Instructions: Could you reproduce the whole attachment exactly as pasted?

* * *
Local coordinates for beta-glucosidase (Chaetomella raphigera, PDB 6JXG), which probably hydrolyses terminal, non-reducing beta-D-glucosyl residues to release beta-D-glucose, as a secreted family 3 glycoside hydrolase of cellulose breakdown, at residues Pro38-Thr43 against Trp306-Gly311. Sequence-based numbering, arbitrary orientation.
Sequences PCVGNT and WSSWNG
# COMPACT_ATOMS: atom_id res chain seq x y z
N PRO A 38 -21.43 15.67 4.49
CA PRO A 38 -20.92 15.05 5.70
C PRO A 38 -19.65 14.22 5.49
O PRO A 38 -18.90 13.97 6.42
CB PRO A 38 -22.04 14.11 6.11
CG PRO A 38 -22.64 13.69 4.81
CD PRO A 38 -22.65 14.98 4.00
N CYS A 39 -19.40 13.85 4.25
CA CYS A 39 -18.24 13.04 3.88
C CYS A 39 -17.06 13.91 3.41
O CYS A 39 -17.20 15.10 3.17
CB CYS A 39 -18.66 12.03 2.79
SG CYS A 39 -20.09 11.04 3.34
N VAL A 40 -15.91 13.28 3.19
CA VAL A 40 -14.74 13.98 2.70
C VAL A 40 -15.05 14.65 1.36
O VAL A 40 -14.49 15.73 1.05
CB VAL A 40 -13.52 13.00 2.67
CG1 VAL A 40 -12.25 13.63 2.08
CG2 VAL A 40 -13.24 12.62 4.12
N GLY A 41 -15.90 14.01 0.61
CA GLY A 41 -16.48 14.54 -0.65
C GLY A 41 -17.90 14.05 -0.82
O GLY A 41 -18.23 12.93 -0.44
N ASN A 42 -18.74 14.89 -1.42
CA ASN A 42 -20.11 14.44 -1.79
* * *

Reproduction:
Local coordinates for beta-glucosidase (Chaetomella raphigera, PDB 6JXG), which probably hydrolyses terminal, non-reducing beta-D-glucosyl residues to release beta-D-glucose, as a secreted family 3 glycoside hydrolase of cellulose breakdown, at residues Pro38-Thr43 against Trp306-Gly311. Sequence-based numbering, arbitrary orientation.
Sequences PCVGNT and WSSWNG
# COMPACT_ATOMS: atom_id res chain seq x y z
N PRO A 38 -21.43 15.67 4.49
CA PRO A 38 -20.92 15.05 5.70
C PRO A 38 -19.65 14.22 5.49
O PRO A 38 -18.90 13.97 6.42
CB PRO A 38 -22.04 14.11 6.11
CG PRO A 38 -22.64 13.69 4.81
CD PRO A 38 -22.65 14.98 4.00
N CYS A 39 -19.40 13.85 4.25
CA CYS A 39 -18.24 13.04 3.88
C CYS A 39 -17.06 13.91 3.41
O CYS A 39 -17.20 15.10 3.17
CB CYS A 39 -18.66 12.03 2.79
SG CYS A 39 -20.09 11.04 3.34
N VAL A 40 -15.91 13.28 3.19
CA VAL A 40 -14.74 13.98 2.70
C VAL A 40 -15.05 14.65 1.36
O VAL A 40 -14.49 15.73 1.05
CB VAL A 40 -13.52 13.00 2.67
CG1 VAL A 40 -12.25 13.63 2.08
CG2 VAL A 40 -13.24 12.62 4.12
N GLY A 41 -15.90 14.01 0.61
CA GLY A 41 -16.48 14.54 -0.65
C GLY A 41 -17.90 14.05 -0.82
O GLY A 41 -18.23 12.93 -0.44
N ASN A 42 -18.74 14.89 -1.42
CA ASN A 42 -20.11 14.44 -1.79